Leave it to Roger Federer to do something on a tennis court no one has seen before.
At 34, with two sets of twins at home and a gaggle of entitled teenagers making noise at his workplace, Federer is suddenly looking as youthful and spry as he has in many a year. And the man with the most complete arsenal of weapons in the history of the game is still adding to his quiver.
Two weeks ago at the Emirates Airline US Open Series event in Cincinnati, Federer unveiled a sneaky, audacious new tactic that left opponents baffled and immediately went viral among tennis fans.
Against 6-foot-8, big-serving Kevin Anderson, Federer suddenly sprinted forward as Anderson tossed the ball to serve. Federer was instantly within inches of the service line, where he half-volleyed the return. In a flash, Federer was all over the net, before Anderson could react.
It was like a concert kid bum-rushing the stage. Take that, young punks!
Rushing toward, rather than backpedaling away from, 110-mph serves might be someone else’s idea of a kamikaze play. But for Federer, it’s not a trick shot. It’s an actual tactic. And it’s shockingly effective.
Employed selectively, it adds an element of surprise, robbing opponents of crucial time and heaping pressure on that first shot after the serve – already one of the most difficult shots to set up for. The ball is on the server nearly as soon as he has completed his service motion.
If it looks like something you might try goofing around on the practice court, well, that was in fact its genesis. “I did it in practice more as a joke, and I tried it again and again and again, and it just seems like it's not that hard for me to do,” said Federer. His coach Stefan Edberg, no slouch himself around the net, encouraged him to give it a whirl in a real match.
So against Anderson, as well as Andy Murray and Novak Djokovic – hardly the kind of chumps you toy around with – Federer stormed the net while receiving serve. Against Djokovic in the final, Federer employed the ambush return 11 times, winning seven of them (including in the first-set tiebreak). Only once was Federer forced to hit a volley. Four of the world No. 1’s attempted passing shots were dumped into the net; on another point, Djokovic, possibly distracted, double faulted.
Both Murray and Djokovic tried hitting passing shots as well as lobs. John McEnroe suggested the next guy Federer does it against go old school and blast the ball straight at Federer’s chest, a la Ivan Lendl.
What to call this, the receiving equivalent of serve and volley? Chip-and-charge has been around since tennis balls were white, but this is a decidedly new twist. Federer’s own team gave it the unwieldy moniker SABR (Sneaky Attack by Roger).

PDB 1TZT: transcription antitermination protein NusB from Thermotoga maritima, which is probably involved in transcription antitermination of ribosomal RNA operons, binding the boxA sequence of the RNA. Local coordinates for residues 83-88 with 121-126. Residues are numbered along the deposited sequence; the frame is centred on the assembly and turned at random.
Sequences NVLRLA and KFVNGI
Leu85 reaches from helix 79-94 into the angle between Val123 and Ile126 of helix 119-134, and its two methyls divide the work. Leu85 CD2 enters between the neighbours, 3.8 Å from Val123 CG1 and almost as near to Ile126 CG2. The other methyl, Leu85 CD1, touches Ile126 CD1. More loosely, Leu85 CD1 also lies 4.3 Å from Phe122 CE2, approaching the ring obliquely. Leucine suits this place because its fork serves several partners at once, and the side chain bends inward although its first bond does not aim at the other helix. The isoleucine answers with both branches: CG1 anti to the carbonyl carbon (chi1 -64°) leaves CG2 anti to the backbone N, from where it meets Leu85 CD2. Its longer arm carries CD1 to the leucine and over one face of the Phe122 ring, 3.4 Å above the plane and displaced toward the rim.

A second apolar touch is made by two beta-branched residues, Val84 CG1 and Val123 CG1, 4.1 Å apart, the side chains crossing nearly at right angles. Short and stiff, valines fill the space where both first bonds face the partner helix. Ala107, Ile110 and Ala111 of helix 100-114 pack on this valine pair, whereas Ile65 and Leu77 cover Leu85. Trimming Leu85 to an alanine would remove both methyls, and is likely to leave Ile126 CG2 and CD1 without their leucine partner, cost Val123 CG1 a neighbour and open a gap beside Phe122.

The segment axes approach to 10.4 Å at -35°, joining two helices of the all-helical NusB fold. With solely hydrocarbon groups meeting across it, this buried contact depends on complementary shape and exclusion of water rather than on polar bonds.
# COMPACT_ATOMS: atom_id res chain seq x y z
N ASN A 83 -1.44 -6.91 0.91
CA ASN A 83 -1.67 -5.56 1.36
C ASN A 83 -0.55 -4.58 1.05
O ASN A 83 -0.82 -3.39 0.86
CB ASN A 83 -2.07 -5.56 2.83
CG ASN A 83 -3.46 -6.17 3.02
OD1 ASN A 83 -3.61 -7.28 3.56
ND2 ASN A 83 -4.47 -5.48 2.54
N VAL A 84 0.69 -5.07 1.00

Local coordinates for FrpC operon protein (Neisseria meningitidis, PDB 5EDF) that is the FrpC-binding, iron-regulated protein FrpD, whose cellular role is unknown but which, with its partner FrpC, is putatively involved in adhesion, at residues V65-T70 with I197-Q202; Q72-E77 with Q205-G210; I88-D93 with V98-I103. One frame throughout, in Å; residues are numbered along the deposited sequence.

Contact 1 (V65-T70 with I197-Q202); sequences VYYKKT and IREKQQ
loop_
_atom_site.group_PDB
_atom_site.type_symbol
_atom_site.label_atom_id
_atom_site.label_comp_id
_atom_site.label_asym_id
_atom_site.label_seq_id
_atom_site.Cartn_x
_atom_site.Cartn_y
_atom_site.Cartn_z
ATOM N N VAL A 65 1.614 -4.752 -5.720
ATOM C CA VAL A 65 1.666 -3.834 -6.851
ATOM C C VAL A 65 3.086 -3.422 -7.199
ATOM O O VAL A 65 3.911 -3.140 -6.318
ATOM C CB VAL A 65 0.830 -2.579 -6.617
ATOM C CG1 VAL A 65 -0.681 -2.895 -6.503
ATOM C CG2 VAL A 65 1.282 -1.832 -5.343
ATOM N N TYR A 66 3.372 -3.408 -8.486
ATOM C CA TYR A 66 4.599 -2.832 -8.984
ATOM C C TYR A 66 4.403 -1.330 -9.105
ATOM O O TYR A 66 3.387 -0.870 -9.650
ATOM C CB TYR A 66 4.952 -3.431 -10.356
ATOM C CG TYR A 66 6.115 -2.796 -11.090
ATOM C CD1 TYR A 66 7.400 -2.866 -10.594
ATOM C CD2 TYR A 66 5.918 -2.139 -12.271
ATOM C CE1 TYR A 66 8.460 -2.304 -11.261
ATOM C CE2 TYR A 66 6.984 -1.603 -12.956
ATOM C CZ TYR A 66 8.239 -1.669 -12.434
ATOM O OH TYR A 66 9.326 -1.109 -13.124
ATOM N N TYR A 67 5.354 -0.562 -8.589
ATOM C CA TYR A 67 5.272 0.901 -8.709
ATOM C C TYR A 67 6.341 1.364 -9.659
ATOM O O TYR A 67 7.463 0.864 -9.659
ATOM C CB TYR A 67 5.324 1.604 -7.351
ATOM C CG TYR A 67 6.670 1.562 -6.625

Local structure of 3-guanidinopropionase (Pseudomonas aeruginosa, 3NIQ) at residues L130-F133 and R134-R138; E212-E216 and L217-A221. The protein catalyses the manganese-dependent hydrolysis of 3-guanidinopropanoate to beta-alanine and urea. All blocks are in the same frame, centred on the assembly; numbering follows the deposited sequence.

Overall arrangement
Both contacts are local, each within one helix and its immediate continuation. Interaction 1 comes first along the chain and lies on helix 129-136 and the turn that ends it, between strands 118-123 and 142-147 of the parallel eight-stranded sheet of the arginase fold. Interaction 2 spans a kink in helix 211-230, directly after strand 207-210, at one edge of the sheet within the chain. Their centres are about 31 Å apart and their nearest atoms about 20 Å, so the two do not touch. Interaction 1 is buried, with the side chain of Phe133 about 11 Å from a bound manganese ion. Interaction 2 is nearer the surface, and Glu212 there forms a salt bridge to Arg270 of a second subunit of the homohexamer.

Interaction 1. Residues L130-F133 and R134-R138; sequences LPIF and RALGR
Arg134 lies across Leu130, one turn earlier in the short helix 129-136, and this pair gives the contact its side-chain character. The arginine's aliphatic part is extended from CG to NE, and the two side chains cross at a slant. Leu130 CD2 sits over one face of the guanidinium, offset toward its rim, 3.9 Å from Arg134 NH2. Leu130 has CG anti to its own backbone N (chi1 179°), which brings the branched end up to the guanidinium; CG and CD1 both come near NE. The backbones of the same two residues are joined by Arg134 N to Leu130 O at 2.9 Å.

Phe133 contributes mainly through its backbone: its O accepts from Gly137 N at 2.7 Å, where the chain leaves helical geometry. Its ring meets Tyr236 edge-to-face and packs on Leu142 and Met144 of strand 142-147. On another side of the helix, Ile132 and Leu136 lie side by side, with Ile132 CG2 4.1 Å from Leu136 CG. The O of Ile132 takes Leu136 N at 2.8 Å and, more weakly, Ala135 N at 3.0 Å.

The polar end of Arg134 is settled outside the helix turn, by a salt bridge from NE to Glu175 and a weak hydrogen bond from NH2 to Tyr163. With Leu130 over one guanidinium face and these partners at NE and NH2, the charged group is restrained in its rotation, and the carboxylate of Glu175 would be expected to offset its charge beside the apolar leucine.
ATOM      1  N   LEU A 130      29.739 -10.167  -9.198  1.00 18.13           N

“It can break somebody's rhythm, maybe can play with the mind a little bit,” admitted Federer.
It’s hard to imagine anyone other than Federer attempting such a damn-the-torpedoes tactic. “He’s got mad skills for 34,” said Brad Gilbert. That Federer still has such incredible movement and reflexes, and hand-eye coordination at 34 is remarkable, a confirmation of his unequalled racquet skills. As is the fact that the Swiss maestro, now back up to No. 2 in the world, is still adding new wrinkles to his game.
So far, no one has questioned the tactic’s sportsmanship, although it is technically moving during one’s opponent’s serve – and intentionally distracting. Maybe that’s because the innovator is Roger Federer, perhaps the most respected and gentlemanly player in the game.
Federer was once a staunch traditionalist, who refused to make the change to a more forgiving, larger-head racquet and whose disdain for the drop shot and instant replay was well known. Yet in his 30s, a forward-looking Federer has embraced all of these. He went with a lighter, larger stick; he delights in hitting wicked sidespin droppers; questions line calls like everyone else; and has even been spotted wearing fuchsia-colored kits.
Once content to sit back and rally endlessly with the likes of Nadal and Djokovic, despite the strengths of his all-court game, Federer has recognized that with his superb hands and movement, as well as obvious interest in shortening points, he needed to move forward more. So he is again serving and volleying and looking to crash the net whenever possible.
He’s just taking that to an extreme now. Opponents are probably lucky that he can’t actually volley back a serve. Even Roger would lose that point.